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Takeaways from Domino's Website and App Accessibility Case

Jan 29, 2019

The Americans with Disabilities Act (ADA) does apply to websites and mobile apps, including those of Domino's, says the Ninth Circuit Court of Appeals in a reversal of the lower court's decision to dismiss a web accessibility case against the pizza company.

In 2017, Robles v. Domino's Pizza, LLC was dismissed on the grounds that allowing the case to proceed would violate the defendant's due process rights, citing the lack of formalized web accessibility regulations from the Department of Justice (DOJ). On January 15, 2019, that decision was reversed and the case, originally filed in the Central District of California in September 2016, will go back to the lower court.

The case alleges the Domino's website and app were not accessible to blind or visually-impaired individuals using screen readers.

Here's what we learned from the advancements in the Domino's accessibility case

The ADA applies to websites and apps

This can't be stated enough, again confirmed: the ADA applies to websites. The confusion for some stems from the fact that the ADA was created before the modern web and hasn't been updated to mention specific rules for web accessibility. The ADA does, however, prohibit discrimination on the basis of disability in places of public accommodation. As accessibility lawsuits continue to highlight, these places don't need to be physical locations.

The opinion's summary clarifies why the law applies to Domino's:

"The Act mandates that places of public accommodation, like Domino's, provide auxiliary aids and services to make visual materials available to individuals who are blind. Even though customers primarily accessed the website and app away from Domino's physical restaurants, the panel stated that the ADA applies to the services of a public accommodation, not services in a place of public accommodation. The panel stated that the website and app connected customers to the goods and services of Domino's physical restaurants."

Websites have to be accessible even though the ADA doesn't specify a particular set of standards

The District court granted the dismissal of the case against Domino's because it was argued that the DOJ's failure to prescribe specific standards for what exactly makes a website accessible violated their Fourteenth Amendment rights to due process. In the reversal, however, it was determined that "Domino's has received fair notice that its website and app must comply with the ADA."

Read: Attorneys general urge action from DOJ on web accessibility

The case is not specifically because Domino's didn't comply with WCAG, but WCAG compliance would have prevented and would resolve the issue.

Domino's had initially argued that the plaintiff filed suit because the company's website and app didn't comply with the Web Accessibility Content Guidelines (WCAG) 2.0. The reversal clarifies:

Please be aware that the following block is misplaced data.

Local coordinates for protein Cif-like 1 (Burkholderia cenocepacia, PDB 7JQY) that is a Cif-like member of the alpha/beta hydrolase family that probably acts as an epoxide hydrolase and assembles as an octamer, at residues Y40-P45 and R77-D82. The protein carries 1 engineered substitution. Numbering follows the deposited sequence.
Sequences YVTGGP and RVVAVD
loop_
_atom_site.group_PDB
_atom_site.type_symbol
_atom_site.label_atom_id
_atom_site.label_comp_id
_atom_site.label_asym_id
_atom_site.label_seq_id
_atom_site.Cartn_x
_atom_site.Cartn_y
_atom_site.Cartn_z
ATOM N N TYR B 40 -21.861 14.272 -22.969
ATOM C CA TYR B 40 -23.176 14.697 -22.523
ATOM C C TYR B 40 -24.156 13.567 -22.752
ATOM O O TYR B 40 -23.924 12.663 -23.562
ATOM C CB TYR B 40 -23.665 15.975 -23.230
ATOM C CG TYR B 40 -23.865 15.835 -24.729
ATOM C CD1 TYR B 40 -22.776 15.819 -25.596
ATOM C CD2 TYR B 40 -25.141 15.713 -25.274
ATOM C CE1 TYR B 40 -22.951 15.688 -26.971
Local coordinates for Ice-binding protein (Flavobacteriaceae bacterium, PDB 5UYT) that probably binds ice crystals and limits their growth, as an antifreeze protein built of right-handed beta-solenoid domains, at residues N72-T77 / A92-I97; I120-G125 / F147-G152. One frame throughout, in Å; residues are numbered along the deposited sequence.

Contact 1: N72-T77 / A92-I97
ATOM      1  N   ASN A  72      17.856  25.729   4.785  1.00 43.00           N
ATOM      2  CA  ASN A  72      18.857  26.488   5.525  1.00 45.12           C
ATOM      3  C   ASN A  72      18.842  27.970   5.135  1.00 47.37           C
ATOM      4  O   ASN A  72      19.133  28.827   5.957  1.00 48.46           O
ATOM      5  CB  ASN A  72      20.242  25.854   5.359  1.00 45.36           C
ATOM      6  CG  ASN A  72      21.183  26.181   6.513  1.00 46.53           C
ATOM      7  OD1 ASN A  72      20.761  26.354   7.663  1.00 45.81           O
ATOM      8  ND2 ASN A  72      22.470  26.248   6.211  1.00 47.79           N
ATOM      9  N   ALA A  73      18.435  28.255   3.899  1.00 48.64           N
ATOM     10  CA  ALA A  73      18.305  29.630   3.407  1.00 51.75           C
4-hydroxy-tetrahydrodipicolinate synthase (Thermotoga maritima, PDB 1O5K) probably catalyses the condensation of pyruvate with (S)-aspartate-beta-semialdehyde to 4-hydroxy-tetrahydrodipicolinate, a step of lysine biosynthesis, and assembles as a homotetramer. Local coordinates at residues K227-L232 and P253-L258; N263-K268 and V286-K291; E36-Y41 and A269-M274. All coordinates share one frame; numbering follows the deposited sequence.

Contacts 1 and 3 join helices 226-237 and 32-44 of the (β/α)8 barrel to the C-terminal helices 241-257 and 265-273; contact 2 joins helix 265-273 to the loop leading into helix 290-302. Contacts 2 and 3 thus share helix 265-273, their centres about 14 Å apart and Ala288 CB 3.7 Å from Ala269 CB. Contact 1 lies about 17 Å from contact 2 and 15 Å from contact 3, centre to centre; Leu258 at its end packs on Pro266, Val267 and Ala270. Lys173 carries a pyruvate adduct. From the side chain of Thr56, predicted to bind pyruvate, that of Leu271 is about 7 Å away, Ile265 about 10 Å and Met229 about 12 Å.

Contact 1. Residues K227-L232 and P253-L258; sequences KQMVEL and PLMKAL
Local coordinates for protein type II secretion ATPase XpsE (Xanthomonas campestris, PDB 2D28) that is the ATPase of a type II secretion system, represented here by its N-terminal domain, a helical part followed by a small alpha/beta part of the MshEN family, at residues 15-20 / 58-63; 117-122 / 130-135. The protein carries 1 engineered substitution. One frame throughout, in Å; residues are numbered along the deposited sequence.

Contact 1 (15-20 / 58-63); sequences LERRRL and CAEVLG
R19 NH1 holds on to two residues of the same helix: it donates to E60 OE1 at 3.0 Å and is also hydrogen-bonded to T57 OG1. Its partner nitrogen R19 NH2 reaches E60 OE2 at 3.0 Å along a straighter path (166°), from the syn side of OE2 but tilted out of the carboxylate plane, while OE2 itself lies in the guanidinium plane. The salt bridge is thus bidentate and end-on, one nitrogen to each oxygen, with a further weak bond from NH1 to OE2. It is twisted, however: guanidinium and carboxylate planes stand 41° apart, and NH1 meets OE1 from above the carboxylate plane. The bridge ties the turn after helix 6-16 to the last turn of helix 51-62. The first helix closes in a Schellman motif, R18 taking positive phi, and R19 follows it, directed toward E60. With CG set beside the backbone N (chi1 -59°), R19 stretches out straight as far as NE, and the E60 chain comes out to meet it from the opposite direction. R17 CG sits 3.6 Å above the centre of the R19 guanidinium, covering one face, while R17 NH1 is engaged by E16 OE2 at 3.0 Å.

"Robles does not seek to impose liability based on Domino's failure to comply with WCAG 2.0. Rather, Robles merely argues—and we agree—that the district court can order compliance with WCAG 2.0 as an equitable remedy if, after discovery, the website and app fail to satisfy the ADA. At this stage, Robles only seeks to impose liability on Domino's for failing to comply with § 12182 of the ADA, not for the failure to comply with a regulation or guideline of which Domino's has not received fair notice."

The DOJ's failure to specify regulations does not excuse Domino's from creating an accessible website and app.

While we wait for the DOJ to possibly revisit prescribing accessibility standards under the ADA, we know that in plaintiff-favored cases WCAG has been determined to provide a sufficient level of accessibility. As the most universally-accepted and well-known standards (and the legal standard under Section 508 of the Rehabilitation Act),  WCAG is certainly the recommendation for protection from accessibility lawsuits — but WCAG is not specific under the ADA.

Even so, in the reversal, the appeals court noted, "While we understand why Domino's wants DOJ to issue specific guidelines for website and app accessibility, the Constitution only requires that Domino's receive fair notice of its legal duties, not a blueprint for compliance with its statutory obligations."

Read: Beyonce's Website the Focus of an Accessibility Lawsuit


If you've received a demand letter or are interested in learning how to make sure your website or app are accessible and compliant with the ADA, talk to us. Or, if you prefer, get started with a free and confidential website accessibility scan.

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